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Editor’s note: Following the October 27 state order to limit inside restaurant dining to 25 percent of capacity, Bellota decided to offer to-go service immediately. Call the restaurant (number below) to place your order for pick up.
Mexican food is back, baby, at the Source on Brighton Boulevard, a year and a half after Comida’s departure and a whiplash-inducing seven weeks since Acorn closed in the space where Bellota, which means acorn in Spanish, now stands. “It’s probably the fastest restaurant opening in history,” says partner Bryan Dayton. All it took was the painful closing of a beloved seven-year-old concept, a splash of vibrant red paint on the ceiling and ductwork above the bar area (never fear: the dining room’s signature graffiti remains on the opposing brick wall and the wood oven is lit), and securing a talented chef to lead Bellota’s kitchen.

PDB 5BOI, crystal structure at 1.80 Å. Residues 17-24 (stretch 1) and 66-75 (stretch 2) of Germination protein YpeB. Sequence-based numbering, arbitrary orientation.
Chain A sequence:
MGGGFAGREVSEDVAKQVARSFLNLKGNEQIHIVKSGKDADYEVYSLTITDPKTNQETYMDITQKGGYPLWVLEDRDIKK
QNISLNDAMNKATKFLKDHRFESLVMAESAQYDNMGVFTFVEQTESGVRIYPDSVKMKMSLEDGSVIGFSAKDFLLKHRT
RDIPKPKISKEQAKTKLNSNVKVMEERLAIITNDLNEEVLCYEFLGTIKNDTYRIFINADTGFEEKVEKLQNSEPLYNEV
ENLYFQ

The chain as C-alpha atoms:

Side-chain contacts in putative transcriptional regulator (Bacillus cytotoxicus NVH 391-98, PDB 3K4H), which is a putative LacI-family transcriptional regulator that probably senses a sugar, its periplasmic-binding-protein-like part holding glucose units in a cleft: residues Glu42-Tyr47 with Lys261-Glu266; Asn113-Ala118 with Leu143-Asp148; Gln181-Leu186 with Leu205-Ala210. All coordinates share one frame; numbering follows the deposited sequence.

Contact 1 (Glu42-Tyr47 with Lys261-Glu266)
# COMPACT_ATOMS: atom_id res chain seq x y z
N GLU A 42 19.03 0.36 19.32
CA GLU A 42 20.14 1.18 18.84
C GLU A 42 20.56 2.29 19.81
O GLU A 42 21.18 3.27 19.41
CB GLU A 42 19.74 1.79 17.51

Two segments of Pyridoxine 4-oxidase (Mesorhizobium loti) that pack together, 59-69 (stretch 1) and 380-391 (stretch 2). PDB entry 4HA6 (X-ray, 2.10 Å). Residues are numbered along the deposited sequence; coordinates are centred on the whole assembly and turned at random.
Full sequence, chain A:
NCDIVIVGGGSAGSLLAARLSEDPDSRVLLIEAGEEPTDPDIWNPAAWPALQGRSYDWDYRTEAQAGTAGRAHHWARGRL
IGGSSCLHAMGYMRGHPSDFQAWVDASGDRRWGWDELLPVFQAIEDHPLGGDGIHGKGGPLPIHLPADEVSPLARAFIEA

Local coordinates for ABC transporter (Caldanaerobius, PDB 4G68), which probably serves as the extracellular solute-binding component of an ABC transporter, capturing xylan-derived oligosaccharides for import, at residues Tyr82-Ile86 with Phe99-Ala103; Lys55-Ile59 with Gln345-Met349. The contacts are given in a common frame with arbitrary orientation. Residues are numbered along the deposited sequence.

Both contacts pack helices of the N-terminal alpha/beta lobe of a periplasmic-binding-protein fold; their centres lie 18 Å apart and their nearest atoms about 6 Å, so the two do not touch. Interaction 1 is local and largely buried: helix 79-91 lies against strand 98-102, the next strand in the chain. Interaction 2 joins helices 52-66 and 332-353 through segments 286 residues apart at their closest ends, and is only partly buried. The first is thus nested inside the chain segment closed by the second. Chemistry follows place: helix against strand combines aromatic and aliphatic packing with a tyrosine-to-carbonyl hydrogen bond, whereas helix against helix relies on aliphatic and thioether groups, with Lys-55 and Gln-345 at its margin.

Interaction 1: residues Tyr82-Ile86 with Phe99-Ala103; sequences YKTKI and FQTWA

That chef is Manny Barella, a vet of Uchi Denver, Frasca Food and Wine in Boulder, and a number of acclaimed spots in the Napa Valley, including Michelin-starred Solage at the Auberge Resort. He emigrated from Monterrey, Mexico, in 2009, moving away from family and friends to make a new life in Atlanta. A graduate of Instituto Culinario Monterrey who happened to stage, or intern, at Oak at Fourteenth under chef (and Bellota partner) Bill Espiricueta about seven years ago, Barella is now in charge at Bellota, and has worked with Espiricueta to create a craveable menu of street food-inspired Mexican fare that is both casual and refined, traditional and new.